There’s a reason these songs probably didn’t make it onto the albums they were written for at the time and that reason is that some of the songs are downright dreadful lyrically. They are saved by Jackson’s voice, which is treated lovingly here, and some of the best producers in the world — Timbaland, Babyface, L.A. Reid, Rodney Jerkins—dressing them up in current beats and lots of effects. For the most part, the producers push Jackson’s vocals way up in the mix because he sounds that good. Vocalists in training should listen to Jackson’s voice here and study how he uses it going from a whisper to a scream and shifting easily from one register to another. Plus, his vocal trademarks, from the heavy breathing to the little yelps and other hiccups are all here.
Jackson came after women he felt were unfairly trapping him before in song, such as in “Dirty Diana” and “Billie Jean,” but a full half of the songs here rail against women who have supposedly done him wrong. It’s tiresome, quite frankly.
Here’s a track-by-track review:
“Love Never Felt So Good,” featuring Justin Timberlake: Written in 1983 by Jackson, Paul Anka and Kathy Wakefield, the dance-oriented pop track sounds delightfully retro (even for 1983) with its synth disco beat and easy rhythms. With the right remixes, it could be club smash. Jackson is the star of the Frankenstein track, with Timberlake singing the second verse, adding a more contemporary breakdown that brings it into the new millennium and several “Let me see you move” call outs. It’s a slight track, but it grows undeniably more appealing upon repeated listening and is the album's best tune. GRADE: A-
“Chicago”: Boy meets girl, boy falls for girl, girl pulls one over on boy since she’s already married. The song has a bit of a “Dirty Diana” feel, albeit tamer. Timbaland and J-Roc take a calm, straight ahead vocal delivery from Jackson as he lays out the story and intersperse that with a repeating refrain from an vitriolic Jackson recalling his anger at being lied to. It’s a reminder of his endless vocal styles, even if the material is weak. GRADE: B-
“Loving You”: Originally written for “Bad,” “Loving You” attempts to place Jackson in a romantic relationship where he just wants to stay at home in bed, “loving you.” Timbaland and J-Roc added a funky beat to the mid-tempo ballad, but keep a sense of starry-eyed, playful innocence on the Jackson-penned track. One of the few tracks here that could have definitely passed muster for an album the first time around. GRADE: B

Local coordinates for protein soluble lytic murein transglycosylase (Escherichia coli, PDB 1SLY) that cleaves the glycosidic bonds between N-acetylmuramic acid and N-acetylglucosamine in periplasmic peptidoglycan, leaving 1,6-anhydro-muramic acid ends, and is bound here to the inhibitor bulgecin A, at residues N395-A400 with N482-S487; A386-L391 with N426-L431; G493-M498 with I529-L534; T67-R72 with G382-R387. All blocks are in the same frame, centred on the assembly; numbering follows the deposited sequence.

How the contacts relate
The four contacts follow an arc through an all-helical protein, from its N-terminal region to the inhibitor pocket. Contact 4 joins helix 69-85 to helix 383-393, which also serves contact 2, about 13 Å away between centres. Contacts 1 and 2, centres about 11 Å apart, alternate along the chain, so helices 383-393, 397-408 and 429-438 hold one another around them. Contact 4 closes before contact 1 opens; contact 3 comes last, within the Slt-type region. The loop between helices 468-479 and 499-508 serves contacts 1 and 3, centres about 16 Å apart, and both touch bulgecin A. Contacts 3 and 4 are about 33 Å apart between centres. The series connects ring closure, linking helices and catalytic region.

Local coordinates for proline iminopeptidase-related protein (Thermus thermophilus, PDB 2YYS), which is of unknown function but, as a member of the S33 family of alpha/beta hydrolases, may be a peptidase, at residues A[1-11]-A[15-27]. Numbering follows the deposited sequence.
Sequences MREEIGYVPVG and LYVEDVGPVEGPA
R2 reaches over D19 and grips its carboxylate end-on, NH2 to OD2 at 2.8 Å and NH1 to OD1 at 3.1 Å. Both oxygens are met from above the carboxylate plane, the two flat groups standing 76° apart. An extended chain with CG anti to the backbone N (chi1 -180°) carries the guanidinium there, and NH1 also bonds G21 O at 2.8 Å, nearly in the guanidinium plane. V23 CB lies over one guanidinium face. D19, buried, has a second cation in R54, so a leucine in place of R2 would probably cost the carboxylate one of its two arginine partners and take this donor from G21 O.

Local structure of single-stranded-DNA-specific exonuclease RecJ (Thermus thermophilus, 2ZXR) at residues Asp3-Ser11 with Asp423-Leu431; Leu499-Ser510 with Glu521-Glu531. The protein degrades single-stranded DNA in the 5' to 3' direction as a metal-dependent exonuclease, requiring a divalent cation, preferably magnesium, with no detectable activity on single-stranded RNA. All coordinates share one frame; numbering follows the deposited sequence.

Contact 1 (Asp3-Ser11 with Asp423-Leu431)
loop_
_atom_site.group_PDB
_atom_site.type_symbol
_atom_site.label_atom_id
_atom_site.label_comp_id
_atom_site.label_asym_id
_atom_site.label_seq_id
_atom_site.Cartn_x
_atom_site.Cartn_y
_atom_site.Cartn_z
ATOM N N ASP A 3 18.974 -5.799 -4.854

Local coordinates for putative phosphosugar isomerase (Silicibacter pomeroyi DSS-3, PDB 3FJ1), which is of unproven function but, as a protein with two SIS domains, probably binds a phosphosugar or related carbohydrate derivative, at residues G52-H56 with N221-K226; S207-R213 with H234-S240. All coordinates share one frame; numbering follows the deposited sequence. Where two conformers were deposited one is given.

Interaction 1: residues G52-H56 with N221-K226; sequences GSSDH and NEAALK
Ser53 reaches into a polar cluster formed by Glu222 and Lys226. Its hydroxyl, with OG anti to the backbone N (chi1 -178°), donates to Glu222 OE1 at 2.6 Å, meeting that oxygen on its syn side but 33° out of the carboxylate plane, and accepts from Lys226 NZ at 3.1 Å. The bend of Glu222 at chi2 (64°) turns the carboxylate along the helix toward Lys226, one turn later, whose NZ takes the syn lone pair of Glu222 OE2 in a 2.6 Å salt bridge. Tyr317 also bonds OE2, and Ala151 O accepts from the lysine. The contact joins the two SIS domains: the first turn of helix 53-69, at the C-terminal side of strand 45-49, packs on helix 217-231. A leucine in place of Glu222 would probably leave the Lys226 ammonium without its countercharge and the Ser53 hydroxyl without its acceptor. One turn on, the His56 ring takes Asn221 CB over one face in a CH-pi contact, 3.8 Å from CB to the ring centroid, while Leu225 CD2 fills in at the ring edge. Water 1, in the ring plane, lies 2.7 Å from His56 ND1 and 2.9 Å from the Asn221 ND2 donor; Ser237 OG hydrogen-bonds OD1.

“A Place With No Name”: Interesting production, including a fun synth line, and Jackson’s strong vocal performance here are the highlights of this song about Jackson being squired away by a mystery woman to a mystery place. America’s Dewey Bunnell gets a songwriting credit since the song is based on “A Horse With No Name,” especially the la-la-las at the end. GRADE: B-
“Slave To The Rhythm”: Very heavy handed opening, especially the sound effect of someone walking in chains (perhaps not the best choice there), gives way to a straight-ahead dance track and a strong Jackson vocal delivery, full of trademark Jackson breathy breaks. However, the lyrics— about an unappreciated woman getting the kids off for school before going to work at a strip club and realizing she’s needed at home — are inane. “She Works Hard The Money” this is not. GRADE: C
“Do You Know Where Your Children Are”: Full of appealing “Wanna Be Starting Something”-type “hee-hee” hiccups at the start, the percolating, mid-tempo, Jackson-penned track just feels creepy given that it mentions tracking children and sexual abuse: “Do you know where your children are because it’s not 12 o’clock, somewhere out on the street, just imagine how scared they were,” he asks, before the song further goes into the tale of a young girl instantly plucked off by a predator as she arrives in Hollywood. Regardless of where you come down on Jackson and his innocent or guilt on the sexual molestation charges, what the hell were they thinking putting this track on here? GRADE: F
“Blue Gangsta”: With gritty vocals and full of hiccups and other Jackson trademarks, “Blue Gangsta” was originally recorded the vocals in 1999 with producer Dr. Freeze. Timbaland adds embellishments such as synths and horns to give the story song its futuristic feel. This one would definitely made a much more interesting music video than song. GRADE: C
“Xscape”: Rodney Jerkins, who worked with Jackson on this song originally (the only producer here to do so) from 1999-2001, adds on a “Bad”-sounding homage to the beginning and an 808 drum machine that playfully plays under some great Jackson vocalizations. In places, Jackson sings in a lower register here before he sings about dreaming of escaping from the world… The uptempo/horn-filled track, which also puts down a woman here, is a little unintentionally poignant given that Jackson made the ultimate escape in 2009. Great breakdown at the end by Timbaland. GRADE: B-